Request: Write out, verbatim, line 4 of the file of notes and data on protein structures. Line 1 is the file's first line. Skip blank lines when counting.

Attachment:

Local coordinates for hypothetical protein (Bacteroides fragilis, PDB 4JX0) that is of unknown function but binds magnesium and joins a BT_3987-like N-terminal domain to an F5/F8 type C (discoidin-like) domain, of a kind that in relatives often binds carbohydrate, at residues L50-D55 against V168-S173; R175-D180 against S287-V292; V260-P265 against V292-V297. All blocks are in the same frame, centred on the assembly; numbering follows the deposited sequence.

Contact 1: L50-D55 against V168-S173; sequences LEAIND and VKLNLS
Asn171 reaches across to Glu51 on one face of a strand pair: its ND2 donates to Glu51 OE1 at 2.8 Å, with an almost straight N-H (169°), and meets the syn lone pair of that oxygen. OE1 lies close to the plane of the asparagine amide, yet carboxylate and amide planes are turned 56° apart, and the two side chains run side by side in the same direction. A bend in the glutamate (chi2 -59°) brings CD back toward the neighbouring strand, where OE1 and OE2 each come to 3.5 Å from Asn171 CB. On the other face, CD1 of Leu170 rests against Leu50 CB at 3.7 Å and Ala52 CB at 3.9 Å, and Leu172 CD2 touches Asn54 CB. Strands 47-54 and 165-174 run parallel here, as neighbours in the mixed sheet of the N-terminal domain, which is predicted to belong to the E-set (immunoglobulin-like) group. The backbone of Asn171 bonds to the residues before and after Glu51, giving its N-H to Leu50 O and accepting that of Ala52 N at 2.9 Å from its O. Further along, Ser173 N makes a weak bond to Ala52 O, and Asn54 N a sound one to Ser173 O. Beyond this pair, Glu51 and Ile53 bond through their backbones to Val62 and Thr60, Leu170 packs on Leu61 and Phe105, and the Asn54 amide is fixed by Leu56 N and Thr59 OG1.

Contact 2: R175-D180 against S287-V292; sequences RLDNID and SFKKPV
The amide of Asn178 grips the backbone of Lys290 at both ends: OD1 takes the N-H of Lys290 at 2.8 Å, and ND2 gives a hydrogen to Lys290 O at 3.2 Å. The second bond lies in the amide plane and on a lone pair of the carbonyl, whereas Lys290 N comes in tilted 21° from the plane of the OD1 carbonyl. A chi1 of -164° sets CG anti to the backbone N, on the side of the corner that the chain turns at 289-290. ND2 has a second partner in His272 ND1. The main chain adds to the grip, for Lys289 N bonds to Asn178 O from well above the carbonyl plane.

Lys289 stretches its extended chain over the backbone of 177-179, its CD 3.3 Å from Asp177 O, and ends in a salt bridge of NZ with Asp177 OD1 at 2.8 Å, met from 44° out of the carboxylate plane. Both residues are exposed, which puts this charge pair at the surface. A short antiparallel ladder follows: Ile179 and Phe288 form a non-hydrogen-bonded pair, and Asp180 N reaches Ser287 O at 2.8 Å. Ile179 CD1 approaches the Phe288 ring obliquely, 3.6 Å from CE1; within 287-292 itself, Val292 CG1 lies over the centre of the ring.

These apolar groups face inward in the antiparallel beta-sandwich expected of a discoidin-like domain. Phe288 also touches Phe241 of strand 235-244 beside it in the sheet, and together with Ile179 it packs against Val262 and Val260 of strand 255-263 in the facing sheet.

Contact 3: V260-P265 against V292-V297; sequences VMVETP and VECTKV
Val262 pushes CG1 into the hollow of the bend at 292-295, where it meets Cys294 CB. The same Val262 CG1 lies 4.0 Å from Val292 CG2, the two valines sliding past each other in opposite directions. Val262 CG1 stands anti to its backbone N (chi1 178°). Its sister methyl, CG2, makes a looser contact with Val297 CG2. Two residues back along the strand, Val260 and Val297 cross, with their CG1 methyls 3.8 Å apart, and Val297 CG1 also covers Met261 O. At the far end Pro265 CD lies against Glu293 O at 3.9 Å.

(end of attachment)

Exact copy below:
Contact 2: R175-D180 against S287-V292; sequences RLDNID and SFKKPV